|LAMPS, LIGHTING, LAMPSTAND |
The system and articles used to illuminate homes in biblical times. Lamps are mentioned often in the Bible but seldom described. Archaeological excavations have provided numerous examples of these lighting implements used in ancient times, dating from before Abraham to after Christ. Lamps of the Old Testament period were made exclusively of pottery. These lamps were of the open-bowl design with a pinched spout to support the wick. Wicks were made generally of twisted flax (Isaiah 42:3). Lamps burned olive oil almost exclusively (Exodus 25:6), though in later times oil from nuts, fish, and other sources were used. Lamps from the Bronze Age to the Hellenistic times were made on the pottery wheel, after which molds were made for the enclosed forms of the Greek and Roman periods (about 500 B.C. onward). For outdoor lighting, the torch (KJV lantern) was used (Judges 7:16;
A golden lampstand with three branches extending from either side of the central tier was placed in the tabernacle (Exodus 25:31-40). Each branch may have had a seven-spouted lamp (Zechariah 4:2), as do some individual lamps found in Palestine. This seven-branched candelabra (menorah), supporting seven lamps, continued in prominence through the first and second Temple periods, and later became symbolic of the nation Israel. Surrounding nations also employed multitiered and multilegged lamps and lampstands.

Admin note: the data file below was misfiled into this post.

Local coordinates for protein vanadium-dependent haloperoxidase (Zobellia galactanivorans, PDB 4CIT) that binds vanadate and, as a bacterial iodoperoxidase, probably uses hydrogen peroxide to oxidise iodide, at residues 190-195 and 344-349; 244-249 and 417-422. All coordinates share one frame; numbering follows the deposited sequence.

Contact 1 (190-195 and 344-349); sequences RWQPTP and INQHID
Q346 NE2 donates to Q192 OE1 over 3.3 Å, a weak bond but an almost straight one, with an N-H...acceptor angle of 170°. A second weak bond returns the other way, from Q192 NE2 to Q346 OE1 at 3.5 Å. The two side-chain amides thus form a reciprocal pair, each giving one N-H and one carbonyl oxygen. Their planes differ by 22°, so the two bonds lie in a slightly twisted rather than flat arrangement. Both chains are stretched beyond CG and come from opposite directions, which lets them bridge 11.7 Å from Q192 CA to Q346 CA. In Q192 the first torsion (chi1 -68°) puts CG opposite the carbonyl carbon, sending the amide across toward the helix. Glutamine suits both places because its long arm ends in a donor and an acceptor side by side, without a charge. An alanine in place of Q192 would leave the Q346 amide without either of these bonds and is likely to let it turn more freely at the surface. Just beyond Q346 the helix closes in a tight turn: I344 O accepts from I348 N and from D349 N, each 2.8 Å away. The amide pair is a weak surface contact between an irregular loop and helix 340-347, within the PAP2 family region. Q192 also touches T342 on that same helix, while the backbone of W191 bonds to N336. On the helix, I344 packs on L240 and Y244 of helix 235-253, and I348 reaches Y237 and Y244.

Lamps (lights) were used symbolically in the Old and New Testaments. Light depicted life in abundance, divine presence or life's direction versus death in darkness (compare
1 John 1:5 with
Proverbs 13:9). Jesus is depicted often in John as the light of the world (John 1:4-5,John 1:7-9;
John 12:35-36,John 12:46). Jesus' disciples are also described as the light of the world (Matthew 5:14-16). See Light, Light of the World